On another unannounced home visit the children were wearing coats. The children were often in heavy nappies and she noticed Child D was sleeping in the pram. The family support worker noted on a home visit she found the parents had been sleeping downstairs.  The parents said that child D had been unsettled and the parents maintained that they did not want to disturb the other children. The family support worker suggested that one parent ought to remain upstairs with the other children. The mother said that it was too cold upstairs.

The social worker said the prospect of a Supervision Order was broached with the parents if a lack of engagement persisted. The mother was perplexed at the prospect of a Supervision Order. The social worker noted at another unannounced home visit she saw some improvement. The children were dressed and the television was off but the house was cold. She arranged to inspect the bedrooms and found that the beds were appropriately dressed.

The social worker said the father was not very welcoming of the intervention and the mother had to correct him for being threatening. He told the social worker that he did not respect the views of the social work department. The social worker said that the parents “flat out refused to attend a parenting course as they were of the opinion that the social department said that they were not good parents.” The mother said that she would not go as it would upset the children’s routine. The idea of respite was discussed again, both parents were opposed to it.

The father was of the view that foster carers sexually abused children. The social worker explained to him that respite would not be viewed negatively and it was appropriate and positive for parents and children. The dogs had free rein of the house and the young pup was hyper. The social worker said she was fearful the dog would snap at the child D who was on the floor. She explained at the child protection conference there was a recommendation of a Care Order and the CFA was of the view that a care placement was needed and the parents would consent to voluntary care. A transition plan was agreed with the foster carers and parents.

The social worker said that the children transitioned well but did not want to return to the home following the second occasion. She said that she later called to the house in order for the parents to sign the children into voluntary care and was refused access to the home. The father said that he hated the social work department and was argumentative. The social worker explained that she conducted four unannounced home visits and the purpose of the visits was to “follow up and inform her assessment as to the true environment the children were living in.” She said that the parents had made considerable improvements but that the improvements were never sustained.

Consent for voluntary care was revoked in 12th December 2013. The social worker said “overall the children were behind but the speech of child A and B stood out.” The father said that he didn’t see the delays and saw no difference between his son and his nephew who was of a similar age. Child A was subsequently diagnosed as having a moderate learning disability and he attended a review with the senior medical officer and was referred to the early intervention team. He was assessed by three clinicians and deemed acceptable [for early intervention].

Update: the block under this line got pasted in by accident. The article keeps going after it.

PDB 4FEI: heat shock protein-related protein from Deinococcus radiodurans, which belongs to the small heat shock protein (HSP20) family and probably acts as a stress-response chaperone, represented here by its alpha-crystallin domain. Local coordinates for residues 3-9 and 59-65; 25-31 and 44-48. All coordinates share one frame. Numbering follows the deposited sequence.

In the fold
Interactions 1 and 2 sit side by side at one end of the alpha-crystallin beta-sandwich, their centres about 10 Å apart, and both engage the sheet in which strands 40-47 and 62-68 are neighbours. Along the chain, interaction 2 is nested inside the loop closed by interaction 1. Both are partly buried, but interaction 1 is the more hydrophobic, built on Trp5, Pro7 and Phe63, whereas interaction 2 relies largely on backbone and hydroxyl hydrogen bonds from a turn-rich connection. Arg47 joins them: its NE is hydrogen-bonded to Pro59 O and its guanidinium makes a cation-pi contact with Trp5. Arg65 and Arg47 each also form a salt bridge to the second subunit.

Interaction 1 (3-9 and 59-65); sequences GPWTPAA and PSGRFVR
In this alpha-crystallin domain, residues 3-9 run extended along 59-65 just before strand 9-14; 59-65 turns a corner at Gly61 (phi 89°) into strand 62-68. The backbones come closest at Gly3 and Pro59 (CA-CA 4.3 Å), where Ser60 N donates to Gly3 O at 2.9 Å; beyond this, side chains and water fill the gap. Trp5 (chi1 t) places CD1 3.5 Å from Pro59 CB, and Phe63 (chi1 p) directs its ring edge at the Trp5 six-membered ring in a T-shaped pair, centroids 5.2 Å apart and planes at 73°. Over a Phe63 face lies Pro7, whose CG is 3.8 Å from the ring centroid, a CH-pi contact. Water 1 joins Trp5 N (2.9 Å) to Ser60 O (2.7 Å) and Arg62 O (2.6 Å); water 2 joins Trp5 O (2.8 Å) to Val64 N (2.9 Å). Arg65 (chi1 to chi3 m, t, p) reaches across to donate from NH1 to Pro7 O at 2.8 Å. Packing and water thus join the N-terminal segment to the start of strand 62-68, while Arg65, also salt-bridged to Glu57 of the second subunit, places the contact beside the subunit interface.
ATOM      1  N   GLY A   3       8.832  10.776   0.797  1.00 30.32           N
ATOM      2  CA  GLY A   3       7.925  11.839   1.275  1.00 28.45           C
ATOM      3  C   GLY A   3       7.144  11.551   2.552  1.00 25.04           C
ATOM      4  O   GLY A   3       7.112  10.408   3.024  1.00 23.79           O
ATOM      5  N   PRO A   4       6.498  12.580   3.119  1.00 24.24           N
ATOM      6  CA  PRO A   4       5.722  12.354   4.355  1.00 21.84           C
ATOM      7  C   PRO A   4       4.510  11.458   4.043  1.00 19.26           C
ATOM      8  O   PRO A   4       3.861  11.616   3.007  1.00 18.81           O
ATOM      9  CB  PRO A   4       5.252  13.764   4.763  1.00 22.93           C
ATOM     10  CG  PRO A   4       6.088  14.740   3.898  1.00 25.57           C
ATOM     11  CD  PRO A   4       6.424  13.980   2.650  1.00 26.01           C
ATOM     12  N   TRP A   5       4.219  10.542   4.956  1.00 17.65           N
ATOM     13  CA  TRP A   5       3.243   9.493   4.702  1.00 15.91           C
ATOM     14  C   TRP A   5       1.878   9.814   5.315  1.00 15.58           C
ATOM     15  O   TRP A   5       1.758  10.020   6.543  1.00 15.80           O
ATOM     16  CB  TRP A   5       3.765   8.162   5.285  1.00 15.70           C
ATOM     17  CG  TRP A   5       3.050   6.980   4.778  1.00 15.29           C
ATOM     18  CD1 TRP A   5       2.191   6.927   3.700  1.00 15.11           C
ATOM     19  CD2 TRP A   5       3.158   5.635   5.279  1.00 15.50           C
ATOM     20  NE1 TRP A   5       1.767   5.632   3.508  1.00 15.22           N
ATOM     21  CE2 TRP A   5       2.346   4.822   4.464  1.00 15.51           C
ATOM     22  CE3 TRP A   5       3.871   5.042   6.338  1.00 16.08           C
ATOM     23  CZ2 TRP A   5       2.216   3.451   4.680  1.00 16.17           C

The meeting was arranged but the mother cancelled. A speech and language therapist said “the consequences of changing the appointment caused a further delay of another month and the delay had knock-on effects.” She explained another meeting was not attended by the parents and it was rescheduled when child A and the mother “attended the appointment but were 25 minutes late. The appointment was scheduled to last for thirty minutes and subsequent appointments were missed without notification.” The following month there was a referral to Enable Ireland for child A. The mother refused to consent to the release of the report and was concerned about the social worker contacting Enable Ireland services. The referral and report was ultimately sent to Enable Ireland when the social worker obtained the consent of the mother.

Access Worker


An access worker said she carried out 94 access visits in 2015 and 10 in 2016. When the Care Order was made she explained that access was reduced to two access visits per week.  Access was in the CFA office and then moved to the home of the parents. Access was then changed to fortnightly and then monthly by the judge. She explained her role was to provide guidance before and after access.

The parents consistently presented as not ready for access and the parents were advised to have the fire lit one hour before the children arrived in order to have the house heated. She said that there was an improvement in the condition of the house on subsequent visits but that the sitting room was the only room available for access. The parents had financial struggles but they never linked with MABS despite being advised to do so. The mother told the access worker: “When the children were with me money was not a problem.” The parents’ aggression was concerning at times.